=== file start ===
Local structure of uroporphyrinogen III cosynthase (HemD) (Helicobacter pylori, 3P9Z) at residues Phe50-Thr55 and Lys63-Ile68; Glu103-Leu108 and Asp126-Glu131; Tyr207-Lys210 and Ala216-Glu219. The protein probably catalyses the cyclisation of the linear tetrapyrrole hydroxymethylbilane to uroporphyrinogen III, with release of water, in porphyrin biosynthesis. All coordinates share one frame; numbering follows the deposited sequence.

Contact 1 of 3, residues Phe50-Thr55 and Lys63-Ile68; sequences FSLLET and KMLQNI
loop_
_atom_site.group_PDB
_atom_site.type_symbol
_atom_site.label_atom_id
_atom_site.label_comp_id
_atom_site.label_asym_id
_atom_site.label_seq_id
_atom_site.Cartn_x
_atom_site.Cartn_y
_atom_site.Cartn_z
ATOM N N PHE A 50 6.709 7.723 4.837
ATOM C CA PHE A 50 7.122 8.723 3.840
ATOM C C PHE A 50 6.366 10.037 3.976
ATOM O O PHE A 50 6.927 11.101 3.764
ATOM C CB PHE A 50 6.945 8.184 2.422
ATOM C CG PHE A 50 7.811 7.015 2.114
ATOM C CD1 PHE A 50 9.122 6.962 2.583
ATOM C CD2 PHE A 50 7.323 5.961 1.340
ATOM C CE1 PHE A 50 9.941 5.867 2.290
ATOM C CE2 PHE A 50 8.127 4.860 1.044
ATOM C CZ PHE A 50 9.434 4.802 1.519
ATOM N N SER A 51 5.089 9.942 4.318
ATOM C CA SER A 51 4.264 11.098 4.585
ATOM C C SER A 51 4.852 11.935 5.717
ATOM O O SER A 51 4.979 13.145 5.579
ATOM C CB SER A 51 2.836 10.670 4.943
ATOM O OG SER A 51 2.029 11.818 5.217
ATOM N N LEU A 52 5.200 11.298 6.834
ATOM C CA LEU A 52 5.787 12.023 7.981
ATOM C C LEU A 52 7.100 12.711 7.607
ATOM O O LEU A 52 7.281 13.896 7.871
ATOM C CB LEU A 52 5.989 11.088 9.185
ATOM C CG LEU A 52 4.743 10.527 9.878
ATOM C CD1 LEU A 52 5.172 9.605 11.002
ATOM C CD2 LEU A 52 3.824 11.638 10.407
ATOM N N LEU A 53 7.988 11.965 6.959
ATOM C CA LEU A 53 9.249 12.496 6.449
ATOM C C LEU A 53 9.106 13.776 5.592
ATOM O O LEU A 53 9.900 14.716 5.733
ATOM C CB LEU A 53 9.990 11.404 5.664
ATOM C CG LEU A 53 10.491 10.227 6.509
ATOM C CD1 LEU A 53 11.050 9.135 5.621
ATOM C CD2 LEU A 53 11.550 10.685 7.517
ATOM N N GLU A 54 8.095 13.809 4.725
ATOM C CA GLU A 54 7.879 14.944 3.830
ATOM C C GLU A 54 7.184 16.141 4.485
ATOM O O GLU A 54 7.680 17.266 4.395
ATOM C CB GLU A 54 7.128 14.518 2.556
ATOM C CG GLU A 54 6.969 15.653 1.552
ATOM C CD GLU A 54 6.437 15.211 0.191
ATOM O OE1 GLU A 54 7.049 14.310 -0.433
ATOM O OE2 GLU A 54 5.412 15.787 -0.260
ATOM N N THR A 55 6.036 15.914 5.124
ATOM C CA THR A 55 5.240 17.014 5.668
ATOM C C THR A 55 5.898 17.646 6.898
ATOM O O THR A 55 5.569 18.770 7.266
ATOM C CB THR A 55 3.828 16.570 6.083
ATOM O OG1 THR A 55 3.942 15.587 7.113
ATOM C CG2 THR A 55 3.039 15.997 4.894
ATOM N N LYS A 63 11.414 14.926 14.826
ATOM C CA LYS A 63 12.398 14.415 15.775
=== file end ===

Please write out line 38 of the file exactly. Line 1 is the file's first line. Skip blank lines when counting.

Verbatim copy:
ATOM N N LEU A 53 7.988 11.965 6.959